No doubt you will have heard of the Jungle Book, brought to life on screen by Walt Disney and featuring a memorable cast of characters and some equally memorable music, you might be surprised to learn that it has a connection to North Devon. Disney’s Jungle Book is based on a duology of novels by author, journalist and poet, Rudyard Kipling who inspired North Devon’s Kipling Tor and the walks through the picturesque lands around it.

But how did a novel about a small boy raised by jungle creatures come to be associated with this picturesque area of North Devon?

Rudyard Kipling was born Joseph Rudyard Kipling on 30th December 1865 in Bombay, India to British Parents. At the time, India was under British rule and it was common for British nationals to live and raise children there. Throughout the course of his life, Kipling would call several places home and many of those places would find their way into his books and poems, with several being recognisable as locations around Devon.

Despite being born in India, Kipling and his sister spent most of their childhoods in England. As was custom, children of British nationals living abroad were often transferred back to England to live in boarding houses, which was what happened to the Kipling children. Though neither seem to remember this time fondly. In 1878, at the age of 13, Kipling was admitted to the United Service College, a school in Westward Ho! which was founded to help prepare young men and boys for a life in the armed services. He attended the school alongside his cousin Stanley Baldwin, who would go on to become Prime Minister. During his time at the United Service College, Kipling and his friends would often be found exploring Exmoor and the surrounding area, a route which would become known as Kipling Tors. His time at the USC, which closed in 1903, inspired a collection of short stories which would be published some years later, Stalky & Co. The stories are all tales of boyhood and life at boarding school, with several teachers at USC making an appearance.

It wasn’t just his time at school that inspired his later works while in Westward Ho! While studying there, he met a lady called Florence, who boarded with his sister and became infatuated with her. Florence would go on to inspire the character Maisie in his novel The Light that Failed.

Even though he studied at USC, Kipling did not go immediately into the army. Instead after graduating, he moved back to India with his father where he worked at a newspaper and began writing professionally. By the time he moved back to London and married, he was quite the celebrity and moved to several countries where he continued to write. The Jungle Book was written and published while he was living in America. Following the success of his novels, the family moved back to Devon and welcomed their son John. It was while living here in the 1890s that Kipling was at the height of his fame and churned out some of his best loved work. To date, he is the youngest person to have received a Nobel Prize in Literature.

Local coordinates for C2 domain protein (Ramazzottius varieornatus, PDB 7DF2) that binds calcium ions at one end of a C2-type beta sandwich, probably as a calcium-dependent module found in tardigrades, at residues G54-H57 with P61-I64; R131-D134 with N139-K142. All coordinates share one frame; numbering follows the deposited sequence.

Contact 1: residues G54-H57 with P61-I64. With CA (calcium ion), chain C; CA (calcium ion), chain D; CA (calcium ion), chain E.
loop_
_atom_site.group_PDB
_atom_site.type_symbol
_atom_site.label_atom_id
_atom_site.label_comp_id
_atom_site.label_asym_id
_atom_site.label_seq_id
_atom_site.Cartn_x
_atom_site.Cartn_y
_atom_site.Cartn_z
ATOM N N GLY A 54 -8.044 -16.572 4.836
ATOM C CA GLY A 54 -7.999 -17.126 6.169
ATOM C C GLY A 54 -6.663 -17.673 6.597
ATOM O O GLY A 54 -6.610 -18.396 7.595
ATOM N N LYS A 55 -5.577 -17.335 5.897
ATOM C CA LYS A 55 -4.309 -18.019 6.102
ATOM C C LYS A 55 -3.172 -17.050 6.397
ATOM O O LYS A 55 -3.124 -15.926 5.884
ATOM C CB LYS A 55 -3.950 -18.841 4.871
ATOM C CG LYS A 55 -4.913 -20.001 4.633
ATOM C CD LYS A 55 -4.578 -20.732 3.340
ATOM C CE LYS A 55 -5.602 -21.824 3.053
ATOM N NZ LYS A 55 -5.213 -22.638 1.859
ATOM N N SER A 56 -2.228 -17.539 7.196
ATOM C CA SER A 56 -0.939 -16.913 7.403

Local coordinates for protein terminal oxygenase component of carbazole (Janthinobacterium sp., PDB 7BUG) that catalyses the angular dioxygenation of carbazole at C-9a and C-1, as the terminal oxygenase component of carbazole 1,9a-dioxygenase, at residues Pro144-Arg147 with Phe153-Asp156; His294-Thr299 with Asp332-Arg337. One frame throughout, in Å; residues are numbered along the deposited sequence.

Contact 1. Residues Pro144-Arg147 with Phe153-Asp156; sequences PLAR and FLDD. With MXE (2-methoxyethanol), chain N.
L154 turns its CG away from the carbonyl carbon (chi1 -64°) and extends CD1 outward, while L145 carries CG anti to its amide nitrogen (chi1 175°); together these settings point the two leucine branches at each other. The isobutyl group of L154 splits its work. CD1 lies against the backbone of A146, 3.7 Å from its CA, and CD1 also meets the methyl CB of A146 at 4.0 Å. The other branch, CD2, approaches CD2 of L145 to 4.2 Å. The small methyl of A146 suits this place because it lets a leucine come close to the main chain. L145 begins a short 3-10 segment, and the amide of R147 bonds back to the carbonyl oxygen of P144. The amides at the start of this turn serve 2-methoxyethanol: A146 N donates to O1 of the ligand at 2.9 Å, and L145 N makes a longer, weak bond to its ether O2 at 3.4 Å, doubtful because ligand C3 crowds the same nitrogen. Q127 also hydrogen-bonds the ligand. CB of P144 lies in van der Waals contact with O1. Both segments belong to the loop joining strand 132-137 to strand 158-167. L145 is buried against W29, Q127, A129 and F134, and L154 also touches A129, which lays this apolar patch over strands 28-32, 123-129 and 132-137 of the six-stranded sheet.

Following the outbreak of WWI, the Kiplings moved to London and after hearing of the death of his son John at the Battle of Loos, Kipling’s writing became more political. He remained in the London area until his death in 1936. He was interred at Poet’s Corner at Westminster Abbey alongside Thomas Hardy and Charles Dickens.

Kipling is remembered as being one of the biggest names to be associated with Westward Ho! and as such, there have been a number of festivals and local landmarks named for him. Kipling Tors is managed by the National Trust and there is a delightful walking route to follow which gives you incredible views over the village, on a clear day, you can see across to Appledore, Baggy Point, Hartland Point and Lundy Island from various points along the route. Though much changed from Kipling’s school days, these were some of his favourite places to spend time with his friends. There is also a walk named after him along the South West Coast Path. The Kingsley and Kipling Walk (named for both Rudyard Kipling and Charles Kingsley, who lived in Bideford and who’s novel Westward Ho! gave the village its name), is a 5.8 mile route that takes in Kipling Tor and other areas associated with both writers.

Being one of the most notable residents of Westward Ho! means that there are regular celebrations of Kipling’s work, these festivals include poetry tours and fundraising events.

Rudyard Kipling and Charles Kingsley are not the only two literary connections that North Devon has. You can find more authors and poets who called the area home here.